Since the beginning of the communist regime until today, university education in Slovakia has been free. In addition, the government has been cofinancing the accommodation, meals and transportation of students. The current government has expressed its intention to introduce fees for university education, but while that may ease financial pressure in the future, past investments will never be recovered.
"According to a 1998 analysis of the costs required for the preparation of a qualified workforce, the average cost of training one university graduate is approximately Sk1.9 million ($45,000)," said Plavčan, explaining that this amount includes not only education-related costs, but also the social benefits tied to the status of student.
"And these costs are constantly growing. They have grown 2.5 times since 1985," said Plavčan.
"According to this analysis, the training of one student is paid for by - apart from his two parents - 149 other economically active citizens who don't have anyone from their families at university," said Plavčan.
However, "the Slovak legal system cannot prevent its citizens from spending a productive period of their lives outside Slovakia, and it is also not possible to ask for financial compensation for the costs of their study," he said.
"In the case of a university graduate leaving to live abroad, the direct loss [to society] is Sk1.9 million per student. However, the indirect loss is significantly higher," said Plavčan.
And experts say the unfavorable trend is probably here to stay.
"In my opinion, the emigration of young educated people will continue," said Plavčan.
With Slovakia missing out on thousands of skilled workers, society needs to find a way to keep educated people at home. How to do that, however, is not clear.
One possibility, suggested the incoming president of Slovakia's Commenius University, František Gahér, is to try harder to keep the best students at universities after they graduate, working in part-time or full-time teaching roles.
"The goal is to create a similar situation to how it used to be - to keep the best graduates at universities," Gahér said.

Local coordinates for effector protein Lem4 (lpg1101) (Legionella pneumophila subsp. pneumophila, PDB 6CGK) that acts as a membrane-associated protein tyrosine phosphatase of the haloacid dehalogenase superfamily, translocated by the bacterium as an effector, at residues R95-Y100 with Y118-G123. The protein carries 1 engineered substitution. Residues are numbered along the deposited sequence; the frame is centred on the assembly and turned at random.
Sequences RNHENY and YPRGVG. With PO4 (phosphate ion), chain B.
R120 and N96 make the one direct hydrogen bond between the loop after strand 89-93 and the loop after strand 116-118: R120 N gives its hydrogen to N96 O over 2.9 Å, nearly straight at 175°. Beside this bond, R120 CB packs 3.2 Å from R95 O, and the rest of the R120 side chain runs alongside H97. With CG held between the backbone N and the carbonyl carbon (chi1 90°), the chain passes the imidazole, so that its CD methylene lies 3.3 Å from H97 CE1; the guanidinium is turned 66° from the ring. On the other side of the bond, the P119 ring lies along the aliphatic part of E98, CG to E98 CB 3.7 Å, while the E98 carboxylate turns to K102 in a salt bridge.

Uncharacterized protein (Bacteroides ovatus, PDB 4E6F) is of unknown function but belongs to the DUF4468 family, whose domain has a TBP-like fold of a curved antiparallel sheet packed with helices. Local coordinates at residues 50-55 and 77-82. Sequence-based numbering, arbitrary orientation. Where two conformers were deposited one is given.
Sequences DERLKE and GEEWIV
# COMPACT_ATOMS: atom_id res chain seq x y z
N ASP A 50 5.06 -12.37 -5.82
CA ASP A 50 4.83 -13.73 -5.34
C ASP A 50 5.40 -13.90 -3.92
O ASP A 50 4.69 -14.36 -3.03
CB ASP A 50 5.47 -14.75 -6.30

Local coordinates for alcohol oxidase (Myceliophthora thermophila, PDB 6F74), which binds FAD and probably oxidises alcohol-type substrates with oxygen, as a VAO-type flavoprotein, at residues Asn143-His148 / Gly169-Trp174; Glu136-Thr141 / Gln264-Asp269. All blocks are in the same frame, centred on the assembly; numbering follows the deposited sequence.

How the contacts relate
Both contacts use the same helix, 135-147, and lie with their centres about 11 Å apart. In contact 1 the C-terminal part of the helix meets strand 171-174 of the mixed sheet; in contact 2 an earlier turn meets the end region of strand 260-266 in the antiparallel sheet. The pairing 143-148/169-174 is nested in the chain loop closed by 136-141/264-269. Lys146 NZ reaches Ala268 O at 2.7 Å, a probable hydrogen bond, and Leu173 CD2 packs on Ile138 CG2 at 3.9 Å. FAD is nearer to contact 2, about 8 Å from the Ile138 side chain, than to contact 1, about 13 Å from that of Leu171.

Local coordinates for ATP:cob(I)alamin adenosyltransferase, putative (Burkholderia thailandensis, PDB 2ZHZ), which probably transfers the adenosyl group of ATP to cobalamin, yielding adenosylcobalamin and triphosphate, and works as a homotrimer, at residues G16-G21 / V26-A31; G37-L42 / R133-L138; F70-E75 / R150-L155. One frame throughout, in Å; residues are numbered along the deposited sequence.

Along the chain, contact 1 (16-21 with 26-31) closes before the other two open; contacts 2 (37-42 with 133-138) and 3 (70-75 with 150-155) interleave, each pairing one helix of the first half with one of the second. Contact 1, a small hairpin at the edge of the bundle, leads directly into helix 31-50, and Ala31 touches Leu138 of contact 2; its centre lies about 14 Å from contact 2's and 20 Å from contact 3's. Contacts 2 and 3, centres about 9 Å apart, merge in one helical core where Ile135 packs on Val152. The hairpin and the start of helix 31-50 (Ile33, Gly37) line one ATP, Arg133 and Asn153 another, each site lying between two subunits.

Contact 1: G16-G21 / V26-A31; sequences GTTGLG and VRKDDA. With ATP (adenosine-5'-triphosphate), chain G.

However, university professionals say turning such a dream into reality would be difficult, since it would require universities to make the jobs they offer graduates more appealing than the jobs the graduates can get abroad.
"The so-called 'mortality' [quitting rate] of postgraduates is immense here. The majority of Slovak IT professors have already left for jobs abroad or have spent a long time abroad. Being a university lecturer in Slovakia is a noble way of committing suicide," said Andrej Ferko from Commenius University's Faculty of Mathematics, Physics and IT.
"The 'genocide' of Slovak academic intelligentsia is partly due to laughable wage levels," he added.
The best-paid university employees - professors - are paid a basic wage of only Sk18,000 ($500) per month, while postgraduates who work as part-time lecturers are supposed to live on Sk6,000 ($143) per month, Ferko said.
Average monthly wages in Slovakia reached around Sk13,300 ($320) for the second quarter of 2002.
However, the long-term outlook does not appear to be hopeless, said the NÚP's Buchta.
"This process is irreversible, especially when you consider [our imminent] integration into European structures, but I think that such mechanisms should be created that would enable this talented and elite group to return back home," said Buchta.
"I think there is a chance that at least some of this social group could, sooner or later, come back to Slovakia as qualified managers or as qualified experts of some kind," said Buchta.
"All this will depend on Slovakia's integration into the European Union. I can see the big picture: The free movement of workers will [eventually] reach the point when we will not only get back our top managers, but we'll get new foreign ones too," said Buchta.